“We hold these truths to be self-evident, that all men are created equal, that they are endowed by their Creator with certain unalienable Rights, that among these are Life, Liberty and the pursuit of Happiness.”
In my role as a professor at both liberal arts and engineering universities I have held a policy of asking my students the question, ‘’How do you define freedom?” The answer I have received every time, yes every time, is ‘Freedom is about happiness. And that I can do whatever I want to do whenever I want to do it. THAT is freedom. THAT is happiness.” And, then, of course I am compelled to inform my students that that is NOT the definition of freedom but the definition of narcissism and anarchy. Yet here we are in 2017, the man with the title of president utilizing the same “I’ oriented language…. “I am your voice, said Trump. I alone can fix it.”
This country has never been about the “I’. It has always been about the ‘us’…until this sociopathic narcissist took office. Please read the paragraph below that reminds us what Thomas Jefferson meant, intended, when he wrote the words…’and the pursuit of happiness.’ It is time ALL of us re-learn the history of our country and the founding values. Reading about Adams, Jefferson and Rush reminds me to be proud I’m an American. Reminds me we were a country of honor. And, gives me energy to fight for what is right and good.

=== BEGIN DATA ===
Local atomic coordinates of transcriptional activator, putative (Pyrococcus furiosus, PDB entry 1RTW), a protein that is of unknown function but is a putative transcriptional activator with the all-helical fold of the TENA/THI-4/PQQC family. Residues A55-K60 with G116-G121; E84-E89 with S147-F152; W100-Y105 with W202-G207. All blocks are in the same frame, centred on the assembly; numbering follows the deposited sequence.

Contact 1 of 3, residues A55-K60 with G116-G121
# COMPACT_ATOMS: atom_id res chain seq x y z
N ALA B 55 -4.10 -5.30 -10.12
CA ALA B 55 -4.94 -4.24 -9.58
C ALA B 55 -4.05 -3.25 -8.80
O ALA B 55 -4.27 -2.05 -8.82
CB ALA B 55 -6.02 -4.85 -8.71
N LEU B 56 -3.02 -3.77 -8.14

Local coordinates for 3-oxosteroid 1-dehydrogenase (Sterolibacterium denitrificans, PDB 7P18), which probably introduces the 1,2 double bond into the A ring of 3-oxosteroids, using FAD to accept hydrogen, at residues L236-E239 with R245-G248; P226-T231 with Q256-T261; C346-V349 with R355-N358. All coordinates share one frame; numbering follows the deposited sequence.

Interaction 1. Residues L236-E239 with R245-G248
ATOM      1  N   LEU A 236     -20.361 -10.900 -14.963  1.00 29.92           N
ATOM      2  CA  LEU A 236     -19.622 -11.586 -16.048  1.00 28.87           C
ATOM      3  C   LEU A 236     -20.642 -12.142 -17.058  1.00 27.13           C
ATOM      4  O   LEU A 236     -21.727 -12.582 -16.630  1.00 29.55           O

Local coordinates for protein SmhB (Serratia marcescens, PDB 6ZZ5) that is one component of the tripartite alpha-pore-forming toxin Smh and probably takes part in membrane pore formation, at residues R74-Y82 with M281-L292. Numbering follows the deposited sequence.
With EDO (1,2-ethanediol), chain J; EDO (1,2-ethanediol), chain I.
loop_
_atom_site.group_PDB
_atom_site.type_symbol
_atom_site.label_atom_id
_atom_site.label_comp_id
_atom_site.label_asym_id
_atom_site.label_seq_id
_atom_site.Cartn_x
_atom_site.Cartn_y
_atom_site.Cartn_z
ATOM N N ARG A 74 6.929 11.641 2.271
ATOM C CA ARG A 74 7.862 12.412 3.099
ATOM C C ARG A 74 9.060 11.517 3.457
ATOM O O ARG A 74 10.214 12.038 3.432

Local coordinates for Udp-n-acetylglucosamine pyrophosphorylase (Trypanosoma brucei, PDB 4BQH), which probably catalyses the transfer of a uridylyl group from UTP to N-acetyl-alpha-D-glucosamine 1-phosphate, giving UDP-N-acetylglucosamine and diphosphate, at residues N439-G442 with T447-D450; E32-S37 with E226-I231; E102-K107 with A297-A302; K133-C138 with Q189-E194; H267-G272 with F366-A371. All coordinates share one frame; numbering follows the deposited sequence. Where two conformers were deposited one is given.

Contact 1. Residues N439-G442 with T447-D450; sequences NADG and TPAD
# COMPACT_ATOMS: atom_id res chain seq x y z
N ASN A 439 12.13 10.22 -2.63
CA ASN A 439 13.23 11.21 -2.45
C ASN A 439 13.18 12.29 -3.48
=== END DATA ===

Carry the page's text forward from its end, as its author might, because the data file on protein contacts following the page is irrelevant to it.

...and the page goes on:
US Supreme Court Justice Anthony Kennedy explained this often forgotten sense of happiness in his 2005 lecture at the National Conference on Citizenship. Kennedy notes that while in modern times there is a “hedonistic component” to the definition of happiness, for the framers of the Declaration of Independence “happiness meant that feeling of self-worth and dignity you acquire by contributing to your community and to its civic life.” In the context of the Declaration of Independence, happiness was about an individual’s contribution to society rather than pursuits of self-gratification. While this sense has largely fallen out of use today, it’s important to keep these connotations of happiness mind when studying political documents from the 18th century.